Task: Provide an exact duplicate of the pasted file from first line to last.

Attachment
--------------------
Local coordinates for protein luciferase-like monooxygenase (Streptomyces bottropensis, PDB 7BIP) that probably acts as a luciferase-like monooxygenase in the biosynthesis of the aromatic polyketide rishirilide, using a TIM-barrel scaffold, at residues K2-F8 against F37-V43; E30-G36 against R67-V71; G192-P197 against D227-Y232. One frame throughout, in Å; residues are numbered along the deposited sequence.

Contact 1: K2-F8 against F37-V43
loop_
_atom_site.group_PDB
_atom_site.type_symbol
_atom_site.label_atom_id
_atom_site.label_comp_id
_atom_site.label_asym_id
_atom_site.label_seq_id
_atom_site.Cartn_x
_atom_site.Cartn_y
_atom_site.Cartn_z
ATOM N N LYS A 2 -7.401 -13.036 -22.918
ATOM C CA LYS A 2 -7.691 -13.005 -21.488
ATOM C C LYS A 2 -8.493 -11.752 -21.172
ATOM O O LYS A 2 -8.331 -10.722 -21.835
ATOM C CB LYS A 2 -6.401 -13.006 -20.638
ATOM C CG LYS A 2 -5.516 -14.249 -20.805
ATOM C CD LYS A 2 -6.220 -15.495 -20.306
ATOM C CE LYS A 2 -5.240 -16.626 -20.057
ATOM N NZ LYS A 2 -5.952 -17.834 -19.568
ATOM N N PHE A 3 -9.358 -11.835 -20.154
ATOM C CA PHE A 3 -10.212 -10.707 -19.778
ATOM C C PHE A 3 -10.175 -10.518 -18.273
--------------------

Local coordinates for protein luciferase-like monooxygenase (Streptomyces bottropensis, PDB 7BIP) that probably acts as a luciferase-like monooxygenase in the biosynthesis of the aromatic polyketide rishirilide, using a TIM-barrel scaffold, at residues K2-F8 against F37-V43; E30-G36 against R67-V71; G192-P197 against D227-Y232. One frame throughout, in Å; residues are numbered along the deposited sequence.

Contact 1: K2-F8 against F37-V43
loop_
_atom_site.group_PDB
_atom_site.type_symbol
_atom_site.label_atom_id
_atom_site.label_comp_id
_atom_site.label_asym_id
_atom_site.label_seq_id
_atom_site.Cartn_x
_atom_site.Cartn_y
_atom_site.Cartn_z
ATOM N N LYS A 2 -7.401 -13.036 -22.918
ATOM C CA LYS A 2 -7.691 -13.005 -21.488
ATOM C C LYS A 2 -8.493 -11.752 -21.172
ATOM O O LYS A 2 -8.331 -10.722 -21.835
ATOM C CB LYS A 2 -6.401 -13.006 -20.638
ATOM C CG LYS A 2 -5.516 -14.249 -20.805
ATOM C CD LYS A 2 -6.220 -15.495 -20.306
ATOM C CE LYS A 2 -5.240 -16.626 -20.057
ATOM N NZ LYS A 2 -5.952 -17.834 -19.568
ATOM N N PHE A 3 -9.358 -11.835 -20.154
ATOM C CA PHE A 3 -10.212 -10.707 -19.778
ATOM C C PHE A 3 -10.175 -10.518 -18.273